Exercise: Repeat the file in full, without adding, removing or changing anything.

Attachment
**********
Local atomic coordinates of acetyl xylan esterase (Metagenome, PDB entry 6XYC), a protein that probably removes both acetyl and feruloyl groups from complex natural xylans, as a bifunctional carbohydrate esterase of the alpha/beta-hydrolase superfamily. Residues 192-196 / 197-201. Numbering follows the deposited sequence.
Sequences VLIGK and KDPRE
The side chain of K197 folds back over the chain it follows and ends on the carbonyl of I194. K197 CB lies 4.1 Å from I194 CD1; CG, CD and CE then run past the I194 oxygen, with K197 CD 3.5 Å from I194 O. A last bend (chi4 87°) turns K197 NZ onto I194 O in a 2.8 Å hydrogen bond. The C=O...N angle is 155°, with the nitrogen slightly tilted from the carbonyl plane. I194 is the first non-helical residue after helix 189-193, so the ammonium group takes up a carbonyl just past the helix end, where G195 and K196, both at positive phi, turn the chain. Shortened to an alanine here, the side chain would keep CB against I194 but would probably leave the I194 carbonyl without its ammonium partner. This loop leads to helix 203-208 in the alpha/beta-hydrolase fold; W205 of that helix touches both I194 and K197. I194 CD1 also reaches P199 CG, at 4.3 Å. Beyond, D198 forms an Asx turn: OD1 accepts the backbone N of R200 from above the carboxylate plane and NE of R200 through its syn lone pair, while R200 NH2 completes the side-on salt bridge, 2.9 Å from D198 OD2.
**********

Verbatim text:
Local atomic coordinates of acetyl xylan esterase (Metagenome, PDB entry 6XYC), a protein that probably removes both acetyl and feruloyl groups from complex natural xylans, as a bifunctional carbohydrate esterase of the alpha/beta-hydrolase superfamily. Residues 192-196 / 197-201. Numbering follows the deposited sequence.
Sequences VLIGK and KDPRE
The side chain of K197 folds back over the chain it follows and ends on the carbonyl of I194. K197 CB lies 4.1 Å from I194 CD1; CG, CD and CE then run past the I194 oxygen, with K197 CD 3.5 Å from I194 O. A last bend (chi4 87°) turns K197 NZ onto I194 O in a 2.8 Å hydrogen bond. The C=O...N angle is 155°, with the nitrogen slightly tilted from the carbonyl plane. I194 is the first non-helical residue after helix 189-193, so the ammonium group takes up a carbonyl just past the helix end, where G195 and K196, both at positive phi, turn the chain. Shortened to an alanine here, the side chain would keep CB against I194 but would probably leave the I194 carbonyl without its ammonium partner. This loop leads to helix 203-208 in the alpha/beta-hydrolase fold; W205 of that helix touches both I194 and K197. I194 CD1 also reaches P199 CG, at 4.3 Å. Beyond, D198 forms an Asx turn: OD1 accepts the backbone N of R200 from above the carboxylate plane and NE of R200 through its syn lone pair, while R200 NH2 completes the side-on salt bridge, 2.9 Å from D198 OD2.